Is Social Media Killing the Fashion Industry?

October 9, 2012

Last week, I attended the Social Media Week London event: Data Driven Fashion and The Death of Trends. While I expected to be met by lots of impeccably dressed people and to learn tips for forecasting trends for Spring/Summer 2020, there was a lot more to it.

Lucy Norris, Founder & Creative Director, Pret-A-Rever posed the question “Is social media killing the fashion industry?” According to Norris, social media has made fashion more accessible than ever before; and as a result, designer labels are now battling ‘Pre-commerce’ and ‘Seasonal Confusion Disorder.’ Both terms refer to a consumer who has been overexposed to catwalk images and commentary at the time of show and now wants immediate access to a clothing line that wasn’t meant to be available for months.

Even worse, Norris believes that once these lines are finally accessible, the consumer has suffered trend fatigue at the hands of social media and has lost all traces of interest. Designers Donna Karen and Tom Ford have consequently either limited or banned all press and photography from their recent catwalk shows and Burberry now have a day of runway retail. In a further blow to the validity of social media for the fashion industry, Natalie Thng, Head of Ecommerce at Temperley London, doubted its universality. For luxury brands, Thng believes that not everything about a brand should be seen or accessible in order to maintain a sense of exclusivity.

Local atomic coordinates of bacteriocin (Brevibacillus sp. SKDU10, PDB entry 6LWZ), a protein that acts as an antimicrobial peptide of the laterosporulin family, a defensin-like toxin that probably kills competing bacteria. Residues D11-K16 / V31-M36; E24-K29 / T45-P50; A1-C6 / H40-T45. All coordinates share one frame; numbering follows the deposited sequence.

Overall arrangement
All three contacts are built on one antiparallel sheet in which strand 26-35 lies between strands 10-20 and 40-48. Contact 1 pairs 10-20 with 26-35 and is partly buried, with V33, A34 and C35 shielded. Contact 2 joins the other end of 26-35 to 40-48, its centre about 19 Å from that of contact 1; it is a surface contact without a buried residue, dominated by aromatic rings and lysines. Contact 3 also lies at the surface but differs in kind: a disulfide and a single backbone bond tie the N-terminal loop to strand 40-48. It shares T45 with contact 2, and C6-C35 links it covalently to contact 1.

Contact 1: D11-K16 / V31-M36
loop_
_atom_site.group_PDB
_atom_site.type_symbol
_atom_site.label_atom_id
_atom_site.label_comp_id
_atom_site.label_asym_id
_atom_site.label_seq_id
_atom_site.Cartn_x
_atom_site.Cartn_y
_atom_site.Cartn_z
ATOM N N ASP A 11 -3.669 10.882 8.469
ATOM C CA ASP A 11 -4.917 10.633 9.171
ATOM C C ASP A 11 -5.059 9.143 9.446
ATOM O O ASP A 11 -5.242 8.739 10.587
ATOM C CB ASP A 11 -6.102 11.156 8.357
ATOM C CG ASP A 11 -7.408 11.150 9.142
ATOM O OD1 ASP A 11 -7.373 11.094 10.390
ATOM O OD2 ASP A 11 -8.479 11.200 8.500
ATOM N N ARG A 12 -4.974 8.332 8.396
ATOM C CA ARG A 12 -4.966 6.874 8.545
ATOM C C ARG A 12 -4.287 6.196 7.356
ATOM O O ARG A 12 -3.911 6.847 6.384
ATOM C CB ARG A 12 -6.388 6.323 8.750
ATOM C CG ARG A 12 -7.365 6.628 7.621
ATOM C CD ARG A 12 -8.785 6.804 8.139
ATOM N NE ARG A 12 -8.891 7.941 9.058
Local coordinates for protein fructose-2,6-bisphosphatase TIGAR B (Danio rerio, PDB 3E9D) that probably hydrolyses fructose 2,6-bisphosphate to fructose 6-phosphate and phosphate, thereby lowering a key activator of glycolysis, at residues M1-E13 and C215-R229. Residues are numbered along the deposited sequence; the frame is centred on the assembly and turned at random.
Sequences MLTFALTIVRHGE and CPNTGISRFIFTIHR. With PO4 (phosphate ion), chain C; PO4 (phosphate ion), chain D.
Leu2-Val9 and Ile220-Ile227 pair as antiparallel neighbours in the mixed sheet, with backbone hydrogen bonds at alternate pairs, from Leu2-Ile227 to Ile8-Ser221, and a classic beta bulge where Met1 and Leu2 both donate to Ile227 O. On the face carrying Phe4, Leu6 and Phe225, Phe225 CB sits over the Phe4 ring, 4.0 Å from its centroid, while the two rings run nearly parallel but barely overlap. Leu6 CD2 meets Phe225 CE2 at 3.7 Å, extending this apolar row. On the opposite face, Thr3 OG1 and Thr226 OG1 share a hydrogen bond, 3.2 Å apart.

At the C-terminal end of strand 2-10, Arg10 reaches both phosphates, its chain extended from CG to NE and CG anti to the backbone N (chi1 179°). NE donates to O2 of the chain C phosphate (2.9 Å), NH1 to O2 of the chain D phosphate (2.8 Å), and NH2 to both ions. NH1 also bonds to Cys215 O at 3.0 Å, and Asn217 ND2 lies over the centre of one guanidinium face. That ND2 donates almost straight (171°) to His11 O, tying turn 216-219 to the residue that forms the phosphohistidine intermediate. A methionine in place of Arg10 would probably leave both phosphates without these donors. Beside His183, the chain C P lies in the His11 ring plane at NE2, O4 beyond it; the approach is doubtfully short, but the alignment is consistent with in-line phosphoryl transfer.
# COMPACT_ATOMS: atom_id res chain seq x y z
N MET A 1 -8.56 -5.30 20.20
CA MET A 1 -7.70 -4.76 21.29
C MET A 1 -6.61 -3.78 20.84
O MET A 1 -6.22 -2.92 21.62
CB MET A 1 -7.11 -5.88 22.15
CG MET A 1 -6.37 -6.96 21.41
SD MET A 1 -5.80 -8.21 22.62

While both arguments were well founded, data shared by Mintel on the day showed that fashion has found a new lease on life online and at the hands of social media:

  • 61% of 16-24 year olds have bought clothes in the last 3 months
  • 75% of consumers have bought clothing online in 2012
  • Facebook is the platform most used for sharing thoughts and ideas about fashion
  • 50% of 16-24 year olds have expressed thoughts about new clothing on Facebook, 17% have done so on Twitter
  • 36% of 25-34 year olds have expressed thoughts about new clothing on Facebook
  • 47% of 16-24 year olds like a brand on Facebook if they have a positive feeling towards the brand
  • 20% of 16-24 year olds would unlike a brand if they start to feel negatively about it
  • 27% of 16-24 year olds would post a status update about brand if they have a positive experience with it
  • 26% of 16-24 year olds would post a status update about a brand if they have a negative experience with it
  • 41% of 16-24 year olds like a brand on Facebook to find out about special offers/promotions
  • 36% of 16-24 year olds like a brand to be publicly affiliated with the brand
  • Online shopping is expected to grow by 1/3 by 2014

Molly Flat, from 1000 Heads, said “Social media is able to create real loyalty for brands by providing consumers with snippets of the design process and history of the brand.”  This reminded the audience of just what social media can do for a brand. By giving a brand more transparency and personality, social media can generate a level of consumer loyalty that simply wasn’t possible before.

While social media has undoubtedly breathed air in to the fashion industry, it seems as though the luxury fashion design world feels a victim. I believe Flat confuses loyalty with aspiration, and while aspiration can bring about a sales conversion, the high-end labels – unlike high street – may see little profit from social media.

Joined Ketchum Pleon London as an Account Co-coordinator on the James Maxwell Graduate programme, working in both Digital and Brand. PR enthusiast and Irish expat who has worked for clients from tech to government to consumer goods. All views are my own.